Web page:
No flower better personifies high spring and the approach of summer than the peony. Long-lived and highly fragrant, it’s my favorite late-spring blossom. A single peony flower, cut and placed in a vase in a still room, will perfume the air within ten feet around it.
When thinking of peonies, most people immediately envision the big doubles, or the “bombs,” which are not at all my favorites. These large and heavy flowers invariably collect rainwater in the convolutions of their petals until they bend double, touch the ground and begin to rot. But there are many other configurations to choose from, including single, semi-double, anenome and Japanese.
I prefer the single and anenome forms because they clearly display the shape of the basic flower with its central rosette of stamens. The gold of the centers contrasts nicely with the crimson, white or pink of the surrounding petals. Singles also have the tidy habit of folding up at nightfall and opening again the next morning.
Here in Bloomington, Indiana, the largest public planting of peonies is the magnificent display near the entrance to Rose Hill Cemetery, which is always at its peak for a week or two around Memorial Day. Hundreds of peonies are growing there, which according to local lore were supposedly divided from early specimens planted decades ago. (A healthy peony will last a century or more and can probably be divided countless times.)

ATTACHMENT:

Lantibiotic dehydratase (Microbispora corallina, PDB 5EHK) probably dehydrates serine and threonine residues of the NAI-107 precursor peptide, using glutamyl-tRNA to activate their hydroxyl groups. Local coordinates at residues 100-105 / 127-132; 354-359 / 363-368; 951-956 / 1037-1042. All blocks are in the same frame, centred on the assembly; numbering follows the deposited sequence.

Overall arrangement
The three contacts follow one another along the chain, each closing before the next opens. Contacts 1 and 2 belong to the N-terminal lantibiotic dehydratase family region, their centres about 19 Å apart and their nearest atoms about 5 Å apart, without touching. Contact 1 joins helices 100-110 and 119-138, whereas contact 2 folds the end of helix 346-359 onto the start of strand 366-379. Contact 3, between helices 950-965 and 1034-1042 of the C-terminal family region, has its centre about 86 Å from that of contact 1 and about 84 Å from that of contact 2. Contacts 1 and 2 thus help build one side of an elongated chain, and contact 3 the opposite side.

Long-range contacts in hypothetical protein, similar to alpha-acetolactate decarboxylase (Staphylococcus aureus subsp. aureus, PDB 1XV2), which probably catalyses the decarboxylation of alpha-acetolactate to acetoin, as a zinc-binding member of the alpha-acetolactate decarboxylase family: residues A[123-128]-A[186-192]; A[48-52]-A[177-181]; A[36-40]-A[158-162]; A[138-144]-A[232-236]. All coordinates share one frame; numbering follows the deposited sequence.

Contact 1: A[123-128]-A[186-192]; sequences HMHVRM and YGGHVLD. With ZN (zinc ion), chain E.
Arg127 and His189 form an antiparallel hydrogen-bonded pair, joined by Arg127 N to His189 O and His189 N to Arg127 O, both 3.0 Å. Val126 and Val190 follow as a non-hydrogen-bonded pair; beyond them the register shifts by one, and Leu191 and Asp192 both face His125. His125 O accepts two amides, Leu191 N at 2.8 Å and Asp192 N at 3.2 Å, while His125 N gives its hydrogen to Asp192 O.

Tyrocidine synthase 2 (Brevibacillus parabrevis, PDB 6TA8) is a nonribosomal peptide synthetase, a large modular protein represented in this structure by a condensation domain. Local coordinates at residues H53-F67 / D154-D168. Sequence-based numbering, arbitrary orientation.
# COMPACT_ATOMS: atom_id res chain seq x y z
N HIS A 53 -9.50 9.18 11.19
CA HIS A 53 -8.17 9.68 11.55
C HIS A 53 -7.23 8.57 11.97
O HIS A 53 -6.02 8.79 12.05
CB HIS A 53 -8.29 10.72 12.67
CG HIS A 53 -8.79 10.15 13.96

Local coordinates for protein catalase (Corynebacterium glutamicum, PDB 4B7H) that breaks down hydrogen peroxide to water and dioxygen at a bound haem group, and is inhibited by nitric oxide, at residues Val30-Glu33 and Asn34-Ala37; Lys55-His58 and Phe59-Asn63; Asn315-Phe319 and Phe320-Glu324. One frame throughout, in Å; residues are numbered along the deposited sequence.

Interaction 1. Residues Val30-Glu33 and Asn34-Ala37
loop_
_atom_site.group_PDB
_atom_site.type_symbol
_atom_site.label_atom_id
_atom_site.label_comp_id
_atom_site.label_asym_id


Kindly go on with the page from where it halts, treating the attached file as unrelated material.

The north-south lane leading from the main gate to Kirkwood is currently an impressive mass of flowering peony bushes. Most headstones in this part of the cemetery have one or even two peony bushes planted beside them. Because peonies are scarce in the remainder of the cemetery, with almost none in the oldest part of the grounds, I suspect that the bushes in that particular “peony zone” date back only to the age of the headstones there, which range from the 1960s to the ’80s. But even if they’re not as old as many believe, the plants they came from are still anywhere from 30 to 50 years old, not bad at all for a perennial flower.